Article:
Children investigate how moving a light source affects the size of an object's shadow. They predict and then measure the width of the shadow cast when the light source is at a range of distances. They transfer their results from their table to a bar chart. Finally, they attempt to explain the relationship between light source distance and shadow size.
Children investigate which objects and materials will prevent a paperclip from being attracted to a magnet when placed between them. They attempt to identify the main material each object is made from. They use their results to complete a Venn diagram containing a single set. They attempt to explain their findings.
In this 2-player game, children cut out 24 images of animals and 12 challenge cards. They take turns challenging each other to group the images according to the challenge cards. Groups include tetrapods, herbivores, and mammals. When they have finished, children choose their favourite grouping method and use it to complete a 1-set Venn diagram.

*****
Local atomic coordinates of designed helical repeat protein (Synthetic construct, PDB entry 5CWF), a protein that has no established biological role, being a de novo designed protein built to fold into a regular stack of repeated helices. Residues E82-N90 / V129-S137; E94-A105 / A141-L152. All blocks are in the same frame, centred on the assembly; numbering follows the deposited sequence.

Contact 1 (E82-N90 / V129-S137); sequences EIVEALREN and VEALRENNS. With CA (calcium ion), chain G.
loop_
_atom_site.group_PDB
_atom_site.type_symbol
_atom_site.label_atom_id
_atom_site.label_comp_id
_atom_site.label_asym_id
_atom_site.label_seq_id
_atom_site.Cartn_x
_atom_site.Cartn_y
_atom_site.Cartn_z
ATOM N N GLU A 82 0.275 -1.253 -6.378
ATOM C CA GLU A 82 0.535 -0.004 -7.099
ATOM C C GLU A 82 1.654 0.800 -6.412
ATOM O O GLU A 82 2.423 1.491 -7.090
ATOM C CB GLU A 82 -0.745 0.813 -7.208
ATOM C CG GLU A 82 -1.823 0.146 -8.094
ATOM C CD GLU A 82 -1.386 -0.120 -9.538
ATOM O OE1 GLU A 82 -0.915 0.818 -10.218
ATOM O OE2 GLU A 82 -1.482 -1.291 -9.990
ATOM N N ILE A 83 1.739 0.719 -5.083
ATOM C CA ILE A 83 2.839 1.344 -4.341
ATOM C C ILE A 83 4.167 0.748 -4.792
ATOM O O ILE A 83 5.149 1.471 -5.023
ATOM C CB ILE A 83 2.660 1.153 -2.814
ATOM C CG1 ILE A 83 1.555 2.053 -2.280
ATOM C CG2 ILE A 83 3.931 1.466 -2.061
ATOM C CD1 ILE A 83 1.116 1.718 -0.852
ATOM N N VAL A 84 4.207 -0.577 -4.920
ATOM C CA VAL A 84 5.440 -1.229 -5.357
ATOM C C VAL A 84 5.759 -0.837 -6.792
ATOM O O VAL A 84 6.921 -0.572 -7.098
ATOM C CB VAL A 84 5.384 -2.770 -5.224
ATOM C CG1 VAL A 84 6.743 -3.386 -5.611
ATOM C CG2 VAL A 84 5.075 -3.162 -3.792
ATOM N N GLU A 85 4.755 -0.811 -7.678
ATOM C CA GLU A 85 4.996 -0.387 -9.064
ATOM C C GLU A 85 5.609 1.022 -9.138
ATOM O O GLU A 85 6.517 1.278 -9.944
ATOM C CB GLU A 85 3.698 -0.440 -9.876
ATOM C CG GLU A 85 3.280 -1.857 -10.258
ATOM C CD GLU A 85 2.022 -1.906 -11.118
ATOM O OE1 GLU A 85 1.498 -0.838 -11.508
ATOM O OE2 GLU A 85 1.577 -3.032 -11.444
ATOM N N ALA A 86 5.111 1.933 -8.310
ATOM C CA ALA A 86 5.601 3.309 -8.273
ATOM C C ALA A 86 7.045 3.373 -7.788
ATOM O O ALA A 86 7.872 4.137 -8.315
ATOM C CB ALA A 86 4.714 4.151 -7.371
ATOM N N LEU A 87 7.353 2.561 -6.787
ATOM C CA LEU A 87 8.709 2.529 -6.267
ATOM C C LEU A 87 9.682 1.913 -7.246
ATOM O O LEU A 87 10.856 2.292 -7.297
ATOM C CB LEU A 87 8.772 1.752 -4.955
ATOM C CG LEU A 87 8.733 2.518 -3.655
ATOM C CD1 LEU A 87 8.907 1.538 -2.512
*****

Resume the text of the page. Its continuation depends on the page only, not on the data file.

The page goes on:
Children learn about the role of the human digestive system. They learn about the functions of the mouth, oesophagus, stomach, small intestine and large intestine. Children cut out pictures of the individual organs and paste them in place to complete a diagram, which they then label.
Children learn that many materials other than water will melt if heated to a high enough temperature. They carry out a networking activity, where each child has an incomplete set of information, to find out the melting points of 6 different metals, They record their information in a table and transfer it to a bar chart.
Children learn that sounds are caused by vibrations. They learn that sounds travel from an object, through a medium (usually the air), travel into the ear where they are carried down the ear canal and processed by the brain. Children complete an explanation text explaining how we hear things, by cutting and pasting or writing their own descriptions.